Different sides of the border

Mark Boyer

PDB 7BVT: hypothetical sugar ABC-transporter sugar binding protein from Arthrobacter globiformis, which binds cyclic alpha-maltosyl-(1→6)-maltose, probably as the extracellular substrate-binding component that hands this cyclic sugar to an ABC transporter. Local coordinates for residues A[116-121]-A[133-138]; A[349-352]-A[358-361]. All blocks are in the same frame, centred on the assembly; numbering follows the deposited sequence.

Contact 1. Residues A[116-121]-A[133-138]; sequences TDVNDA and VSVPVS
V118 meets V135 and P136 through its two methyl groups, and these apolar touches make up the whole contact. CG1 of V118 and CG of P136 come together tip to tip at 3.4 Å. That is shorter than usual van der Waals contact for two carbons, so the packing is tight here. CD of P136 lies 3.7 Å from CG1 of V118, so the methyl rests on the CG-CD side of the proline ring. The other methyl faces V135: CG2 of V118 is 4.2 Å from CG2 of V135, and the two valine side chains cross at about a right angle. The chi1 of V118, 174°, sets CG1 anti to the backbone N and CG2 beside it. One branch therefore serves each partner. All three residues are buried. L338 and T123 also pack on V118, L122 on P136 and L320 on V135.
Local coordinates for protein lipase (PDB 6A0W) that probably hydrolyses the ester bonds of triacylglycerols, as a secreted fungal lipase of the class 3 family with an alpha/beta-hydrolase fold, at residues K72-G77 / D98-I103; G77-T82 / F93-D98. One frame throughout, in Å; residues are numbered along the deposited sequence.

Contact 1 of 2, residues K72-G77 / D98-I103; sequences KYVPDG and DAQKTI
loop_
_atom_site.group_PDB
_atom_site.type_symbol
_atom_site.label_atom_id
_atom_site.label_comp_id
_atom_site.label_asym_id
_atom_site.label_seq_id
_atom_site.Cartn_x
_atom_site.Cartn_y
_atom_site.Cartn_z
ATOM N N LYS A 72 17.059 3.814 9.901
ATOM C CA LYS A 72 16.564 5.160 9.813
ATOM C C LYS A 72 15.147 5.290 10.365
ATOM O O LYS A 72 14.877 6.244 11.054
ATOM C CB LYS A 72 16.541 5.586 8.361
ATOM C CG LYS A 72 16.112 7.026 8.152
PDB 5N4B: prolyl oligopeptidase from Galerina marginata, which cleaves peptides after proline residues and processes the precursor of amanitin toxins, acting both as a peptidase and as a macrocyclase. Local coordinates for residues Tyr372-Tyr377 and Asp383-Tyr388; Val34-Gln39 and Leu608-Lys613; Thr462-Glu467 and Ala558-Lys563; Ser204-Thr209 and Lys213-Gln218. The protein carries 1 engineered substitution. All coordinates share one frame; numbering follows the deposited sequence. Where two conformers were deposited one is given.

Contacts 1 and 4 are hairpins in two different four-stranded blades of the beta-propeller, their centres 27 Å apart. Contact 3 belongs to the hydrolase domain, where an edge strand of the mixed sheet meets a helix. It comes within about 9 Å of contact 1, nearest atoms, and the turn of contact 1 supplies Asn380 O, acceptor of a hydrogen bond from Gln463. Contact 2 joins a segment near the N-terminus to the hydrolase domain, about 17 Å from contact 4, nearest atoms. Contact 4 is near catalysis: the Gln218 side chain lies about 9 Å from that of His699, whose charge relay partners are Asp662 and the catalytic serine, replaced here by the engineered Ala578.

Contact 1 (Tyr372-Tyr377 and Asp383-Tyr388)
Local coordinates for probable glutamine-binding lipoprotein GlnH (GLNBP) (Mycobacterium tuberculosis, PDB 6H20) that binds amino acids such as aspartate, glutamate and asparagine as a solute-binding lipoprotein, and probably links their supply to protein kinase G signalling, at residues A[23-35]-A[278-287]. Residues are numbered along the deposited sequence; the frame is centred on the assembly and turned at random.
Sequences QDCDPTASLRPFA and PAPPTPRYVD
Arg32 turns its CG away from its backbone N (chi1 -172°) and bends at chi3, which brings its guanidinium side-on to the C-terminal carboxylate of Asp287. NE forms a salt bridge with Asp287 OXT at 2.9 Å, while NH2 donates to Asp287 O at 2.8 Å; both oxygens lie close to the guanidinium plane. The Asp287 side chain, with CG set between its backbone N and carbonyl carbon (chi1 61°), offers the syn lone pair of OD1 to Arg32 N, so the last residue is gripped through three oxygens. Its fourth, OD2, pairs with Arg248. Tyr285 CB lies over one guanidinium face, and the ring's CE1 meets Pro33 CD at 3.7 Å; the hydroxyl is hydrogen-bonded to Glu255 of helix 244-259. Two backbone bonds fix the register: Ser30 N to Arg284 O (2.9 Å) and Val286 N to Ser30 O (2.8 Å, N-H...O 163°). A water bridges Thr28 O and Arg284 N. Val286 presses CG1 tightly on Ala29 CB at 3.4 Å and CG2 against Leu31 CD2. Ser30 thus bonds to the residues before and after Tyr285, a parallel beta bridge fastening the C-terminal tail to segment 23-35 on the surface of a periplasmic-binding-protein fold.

A Frontline/World investigative report that aired on PBS last week, Mexico: Crimes at the Border, takes a look at the world's busiest land border crossing between Tijuana and San Diego. The show focuses specifically on corruption at the border, suggesting that since the Secure Fence Act was enacted and a large fence was erected at that border, illegal immigration hasn't ebbed, but border agents are increasingly tempted to take bribes. In the program, Lowell Bergman drives around with a pollero, or human smuggler, who says business has soared since 9/11. I was reading the comments section on Frontline's Web site and came across this one from a guy named Jorge Rodriguez from Mission Viejo, CA: Laws must get a lot tougher for "polleros" and corrupted border officials. Imagine the monster of a society evolving south of the border, where drug dealers and "polleros" are the rich and powerful?It's a good point – the second part, at least. Because of human and drug smuggling, Bergman describes Tijuana as one of the most dangerous cities in Mexico, but conditions further inland don't sound much better. In his recent ITT feature, John Gibler finds that in the state of Zacatecas, entire villages are becoming ghost towns, which Gibler links, in part, to the impact of NAFTA on Mexican Farmers. Gibler notes the one-sidedness of the immigration debate, which addresses only the question of how many Mexican immigrants should be allowed in and what effects they have on the U.S. economy. The entire Frontline program is available online here. It's a good complement to Gibler's article.

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